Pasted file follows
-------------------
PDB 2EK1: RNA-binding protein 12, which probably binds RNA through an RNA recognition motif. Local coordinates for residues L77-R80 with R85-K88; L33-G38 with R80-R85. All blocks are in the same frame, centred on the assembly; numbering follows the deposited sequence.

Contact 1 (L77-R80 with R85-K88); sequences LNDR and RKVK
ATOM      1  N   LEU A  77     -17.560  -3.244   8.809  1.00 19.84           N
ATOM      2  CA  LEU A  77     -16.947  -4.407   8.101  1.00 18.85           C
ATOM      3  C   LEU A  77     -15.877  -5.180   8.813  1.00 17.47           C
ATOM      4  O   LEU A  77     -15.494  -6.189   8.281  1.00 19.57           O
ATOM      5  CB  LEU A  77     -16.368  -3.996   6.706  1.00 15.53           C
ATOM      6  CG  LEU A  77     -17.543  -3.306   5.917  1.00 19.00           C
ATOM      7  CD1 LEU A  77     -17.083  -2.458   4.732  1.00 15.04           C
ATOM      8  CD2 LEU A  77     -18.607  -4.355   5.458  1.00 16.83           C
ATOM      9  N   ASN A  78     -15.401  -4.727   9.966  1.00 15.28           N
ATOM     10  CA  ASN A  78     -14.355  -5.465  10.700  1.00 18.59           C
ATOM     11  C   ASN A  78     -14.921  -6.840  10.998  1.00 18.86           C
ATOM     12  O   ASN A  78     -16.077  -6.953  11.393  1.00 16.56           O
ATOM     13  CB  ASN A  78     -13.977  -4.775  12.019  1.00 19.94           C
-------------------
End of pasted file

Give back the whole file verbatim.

PDB 2EK1: RNA-binding protein 12, which probably binds RNA through an RNA recognition motif. Local coordinates for residues L77-R80 with R85-K88; L33-G38 with R80-R85. All blocks are in the same frame, centred on the assembly; numbering follows the deposited sequence.

Contact 1 (L77-R80 with R85-K88); sequences LNDR and RKVK
ATOM      1  N   LEU A  77     -17.560  -3.244   8.809  1.00 19.84           N
ATOM      2  CA  LEU A  77     -16.947  -4.407   8.101  1.00 18.85           C
ATOM      3  C   LEU A  77     -15.877  -5.180   8.813  1.00 17.47           C
ATOM      4  O   LEU A  77     -15.494  -6.189   8.281  1.00 19.57           O
ATOM      5  CB  LEU A  77     -16.368  -3.996   6.706  1.00 15.53           C
ATOM      6  CG  LEU A  77     -17.543  -3.306   5.917  1.00 19.00           C
ATOM      7  CD1 LEU A  77     -17.083  -2.458   4.732  1.00 15.04           C
ATOM      8  CD2 LEU A  77     -18.607  -4.355   5.458  1.00 16.83           C
ATOM      9  N   ASN A  78     -15.401  -4.727   9.966  1.00 15.28           N
ATOM     10  CA  ASN A  78     -14.355  -5.465  10.700  1.00 18.59           C
ATOM     11  C   ASN A  78     -14.921  -6.840  10.998  1.00 18.86           C
ATOM     12  O   ASN A  78     -16.077  -6.953  11.393  1.00 16.56           O
ATOM     13  CB  ASN A  78     -13.977  -4.775  12.019  1.00 19.94           C